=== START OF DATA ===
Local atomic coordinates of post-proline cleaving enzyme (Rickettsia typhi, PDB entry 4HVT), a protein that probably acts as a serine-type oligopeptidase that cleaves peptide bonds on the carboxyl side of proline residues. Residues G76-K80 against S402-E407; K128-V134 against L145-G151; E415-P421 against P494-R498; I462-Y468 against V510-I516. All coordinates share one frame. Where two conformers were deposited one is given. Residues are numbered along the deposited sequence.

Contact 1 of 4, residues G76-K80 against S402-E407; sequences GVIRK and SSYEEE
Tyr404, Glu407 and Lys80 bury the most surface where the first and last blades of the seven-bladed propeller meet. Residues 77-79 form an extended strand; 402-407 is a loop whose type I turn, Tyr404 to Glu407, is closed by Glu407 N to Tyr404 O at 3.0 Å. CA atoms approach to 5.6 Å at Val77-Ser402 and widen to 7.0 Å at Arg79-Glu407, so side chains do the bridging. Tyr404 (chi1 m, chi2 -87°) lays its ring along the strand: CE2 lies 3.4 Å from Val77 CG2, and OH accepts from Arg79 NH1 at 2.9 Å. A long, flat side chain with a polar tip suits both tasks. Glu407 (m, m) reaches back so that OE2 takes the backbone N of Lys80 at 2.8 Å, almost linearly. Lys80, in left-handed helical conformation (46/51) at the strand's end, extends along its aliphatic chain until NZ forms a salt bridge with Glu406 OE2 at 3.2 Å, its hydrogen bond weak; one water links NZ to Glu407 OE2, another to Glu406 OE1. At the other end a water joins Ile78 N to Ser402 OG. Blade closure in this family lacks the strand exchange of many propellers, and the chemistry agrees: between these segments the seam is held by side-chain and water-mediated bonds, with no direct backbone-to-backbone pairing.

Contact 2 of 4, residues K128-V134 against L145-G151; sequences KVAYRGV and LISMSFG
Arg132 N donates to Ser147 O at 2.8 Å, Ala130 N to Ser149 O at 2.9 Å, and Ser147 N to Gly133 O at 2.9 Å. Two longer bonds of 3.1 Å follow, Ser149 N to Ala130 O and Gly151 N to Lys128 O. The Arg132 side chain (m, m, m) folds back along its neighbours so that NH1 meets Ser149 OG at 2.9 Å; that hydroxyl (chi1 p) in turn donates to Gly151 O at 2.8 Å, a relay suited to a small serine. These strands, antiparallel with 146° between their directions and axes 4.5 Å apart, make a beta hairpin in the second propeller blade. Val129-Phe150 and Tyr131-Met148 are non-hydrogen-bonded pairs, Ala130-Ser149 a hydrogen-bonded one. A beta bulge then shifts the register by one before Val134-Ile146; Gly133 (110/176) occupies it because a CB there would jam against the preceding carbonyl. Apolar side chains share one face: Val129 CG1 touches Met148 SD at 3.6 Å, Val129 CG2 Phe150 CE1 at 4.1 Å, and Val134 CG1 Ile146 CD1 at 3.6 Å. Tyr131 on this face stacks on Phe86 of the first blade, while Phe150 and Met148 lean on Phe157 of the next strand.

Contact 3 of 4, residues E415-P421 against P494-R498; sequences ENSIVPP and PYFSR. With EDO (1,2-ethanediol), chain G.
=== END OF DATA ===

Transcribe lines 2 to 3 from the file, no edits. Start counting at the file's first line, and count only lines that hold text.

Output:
Contact 1 of 4, residues G76-K80 against S402-E407; sequences GVIRK and SSYEEE
Tyr404, Glu407 and Lys80 bury the most surface where the first and last blades of the seven-bladed propeller meet. Residues 77-79 form an extended strand; 402-407 is a loop whose type I turn, Tyr404 to Glu407, is closed by Glu407 N to Tyr404 O at 3.0 Å. CA atoms approach to 5.6 Å at Val77-Ser402 and widen to 7.0 Å at Arg79-Glu407, so side chains do the bridging. Tyr404 (chi1 m, chi2 -87°) lays its ring along the strand: CE2 lies 3.4 Å from Val77 CG2, and OH accepts from Arg79 NH1 at 2.9 Å. A long, flat side chain with a polar tip suits both tasks. Glu407 (m, m) reaches back so that OE2 takes the backbone N of Lys80 at 2.8 Å, almost linearly. Lys80, in left-handed helical conformation (46/51) at the strand's end, extends along its aliphatic chain until NZ forms a salt bridge with Glu406 OE2 at 3.2 Å, its hydrogen bond weak; one water links NZ to Glu407 OE2, another to Glu406 OE1. At the other end a water joins Ile78 N to Ser402 OG. Blade closure in this family lacks the strand exchange of many propellers, and the chemistry agrees: between these segments the seam is held by side-chain and water-mediated bonds, with no direct backbone-to-backbone pairing.